Over the next two issues, we will be sharing with you the fundamentals of pain. In this months article, we will discuss what pain is and how it can show up in our bodies. Next month, we will explore further how to deal with pain.
This is intended to give you some clarity on the topic of pain, which you may find empowering when dealing with pain, whether it be acute or chronic pain, which can have a huge impact on your daily life.
The International Association for the study of pain (IASP) defines pain as “an unpleasant and uncomfortable sensory and emotional experience, associated with actual or potential tissue damage”.
This uncomfortable and unpleasant sensation we call pain is an output elicited by the brain. It is something your brain decides that you should experience when it believes that there is something wrong or compromised.
Specifically it is signifying that there is a threat, problem or that something is hurt or about to get hurt.
This experience of pain occurs when the brain initially receives danger signals or information of potential damage or threat to the body. The body has specialised nerves that detect potentially dangerous changes or abnormalities in chemical balance, temperature or pressure. These specialised nerves are called nociceptors. They monitor what's going on in the body and act as the eyes of the brain.
These receptors (nociceptors) can be stimulated by a rapid change in temperature, any chemical related changes (e.g. inflammation or lactic acid build up), lack of blood flow, soft tissues being pinched, pulled, punctured, torn, or squeezed.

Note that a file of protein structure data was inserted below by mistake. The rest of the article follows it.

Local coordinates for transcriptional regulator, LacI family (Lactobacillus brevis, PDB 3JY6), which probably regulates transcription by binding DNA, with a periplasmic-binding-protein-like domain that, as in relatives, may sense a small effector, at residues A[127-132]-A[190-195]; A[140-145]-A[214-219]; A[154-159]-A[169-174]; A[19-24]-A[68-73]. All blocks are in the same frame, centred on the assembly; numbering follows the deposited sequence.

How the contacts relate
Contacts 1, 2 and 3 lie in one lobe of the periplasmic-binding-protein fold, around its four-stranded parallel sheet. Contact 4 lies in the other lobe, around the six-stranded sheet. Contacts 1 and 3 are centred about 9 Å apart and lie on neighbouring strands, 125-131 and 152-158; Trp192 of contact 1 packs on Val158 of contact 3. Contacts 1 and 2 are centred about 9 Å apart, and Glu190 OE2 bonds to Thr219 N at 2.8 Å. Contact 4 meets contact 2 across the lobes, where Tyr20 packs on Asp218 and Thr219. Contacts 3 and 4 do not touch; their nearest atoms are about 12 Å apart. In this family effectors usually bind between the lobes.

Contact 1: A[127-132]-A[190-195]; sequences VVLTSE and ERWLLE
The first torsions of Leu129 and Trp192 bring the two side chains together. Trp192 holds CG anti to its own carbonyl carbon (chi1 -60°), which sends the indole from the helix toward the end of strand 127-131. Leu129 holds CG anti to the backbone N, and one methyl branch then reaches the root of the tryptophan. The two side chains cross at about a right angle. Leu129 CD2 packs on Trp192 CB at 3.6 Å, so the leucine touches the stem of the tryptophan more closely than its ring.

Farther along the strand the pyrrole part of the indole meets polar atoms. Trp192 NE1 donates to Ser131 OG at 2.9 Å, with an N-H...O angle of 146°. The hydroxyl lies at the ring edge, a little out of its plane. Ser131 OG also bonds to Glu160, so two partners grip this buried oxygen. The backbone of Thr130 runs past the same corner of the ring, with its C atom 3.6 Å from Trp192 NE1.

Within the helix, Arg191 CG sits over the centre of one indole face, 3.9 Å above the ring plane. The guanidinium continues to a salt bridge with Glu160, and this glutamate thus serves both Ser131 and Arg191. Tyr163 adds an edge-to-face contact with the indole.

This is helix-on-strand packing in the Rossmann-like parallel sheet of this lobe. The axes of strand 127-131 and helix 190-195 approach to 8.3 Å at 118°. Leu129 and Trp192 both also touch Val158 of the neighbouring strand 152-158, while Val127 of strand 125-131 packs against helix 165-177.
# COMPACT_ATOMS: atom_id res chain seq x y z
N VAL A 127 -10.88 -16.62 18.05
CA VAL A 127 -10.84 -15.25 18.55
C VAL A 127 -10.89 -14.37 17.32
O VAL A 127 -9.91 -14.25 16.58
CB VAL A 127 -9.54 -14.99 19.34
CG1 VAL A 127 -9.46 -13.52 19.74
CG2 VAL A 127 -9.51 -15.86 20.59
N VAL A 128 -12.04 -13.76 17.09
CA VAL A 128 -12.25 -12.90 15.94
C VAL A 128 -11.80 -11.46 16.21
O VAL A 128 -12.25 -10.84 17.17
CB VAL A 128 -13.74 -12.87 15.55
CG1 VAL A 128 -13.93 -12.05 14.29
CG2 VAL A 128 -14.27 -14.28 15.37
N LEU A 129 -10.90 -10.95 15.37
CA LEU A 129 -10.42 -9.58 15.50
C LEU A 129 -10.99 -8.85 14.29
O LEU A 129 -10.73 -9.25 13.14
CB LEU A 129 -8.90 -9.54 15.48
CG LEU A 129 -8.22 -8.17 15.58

When these receptors are stimulated, they produce signals that go up the spinal cord to the brain.
The brain then analyses and evaluates what those signals mean in order to determine whether the threat is real/significant or not, and it does this by looking at the pain in context.
By analysing other information as well, such as your emotions, cognitions (beliefs about pain), past experiences and especially the situation in which the ‘pain’ occurs, it can work out the context.
Then the brain simply asks, "how dangerous is this really?"
If the brain is of the opinion, after analysing all this information, that the body is under potential threat, is vulnerable or is progressively getting hurt or damaged, the brain will provide you with the message or output of pain.
This is a signal that you will perceive, a warning as it may, acting as a basic request for change (which may be withdrawing from a threatening mechanism, insult or behaviour, seeking treatment or allowing time to heal)
It is ultimately a highly sophisticated signalling mechanism or alarm system that also functions as a protective mechanism.
What we have described so far relates to acute pain.